Titled “Casting Couch,” the eerie piece of street art was the closest the film producer ever came to having a star on the famed tourist attraction in the heart of Tinseltown – perhaps surprising, given his outsize influence on the industry.
But as the Miramax co-founder’s sex assault trial continues this week – more than two years after bombshell reports brought dozens of allegations to the public eye – the Walk of Fame offers an avenue to explore the resulting reckoning that detonated Hollywood’s once-immutable power structure.
“I’m sure there are a lot of harassers and abusers on that Walk of Fame,” said Melissa Silverstein, founder and publisher of the site Women and Hollywood.
Weinstein denies all accusations of nonconsensual sex and is pleading not guilty at the trial.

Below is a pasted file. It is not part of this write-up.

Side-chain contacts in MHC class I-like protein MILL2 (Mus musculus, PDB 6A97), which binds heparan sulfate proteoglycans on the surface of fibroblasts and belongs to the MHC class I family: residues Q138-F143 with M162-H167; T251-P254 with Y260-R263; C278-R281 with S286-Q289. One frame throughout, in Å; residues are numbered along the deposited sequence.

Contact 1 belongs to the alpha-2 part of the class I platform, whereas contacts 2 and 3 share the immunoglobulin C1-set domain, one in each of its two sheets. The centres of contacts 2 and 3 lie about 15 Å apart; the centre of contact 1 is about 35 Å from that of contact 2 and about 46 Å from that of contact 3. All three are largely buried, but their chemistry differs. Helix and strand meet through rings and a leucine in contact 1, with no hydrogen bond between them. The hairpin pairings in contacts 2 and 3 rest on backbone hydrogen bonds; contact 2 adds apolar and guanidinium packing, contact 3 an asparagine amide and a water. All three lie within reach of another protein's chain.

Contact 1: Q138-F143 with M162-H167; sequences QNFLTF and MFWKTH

But since the saga erupted in October of 2017 and left his career in shambles, hundreds have been accused of abuse-of-power-related sexual misconduct. The ensuing #MeToo movement – created by advocate Tarana Burke and further ignited after a tweet from actress Alyssa Milano went viral a few days after the story broke – has dimmed many a star on the Walk of Fame.
The Hollywood Chamber of Commerce – the arbiter for who does and doesn’t get a star – has steadfastly resisted efforts to remove any from the 15-block Walk, arguing that the nearly 2,700 trod-upon brass-and-terrazzo pentagrams are historic monuments that should not be tampered with.
But a chamber spokeswoman said the #MeToo shakeup has altered her organization’s calculus for determining how to responsibly whittle the annual pool of about 300 nominees to 25 or so recipients.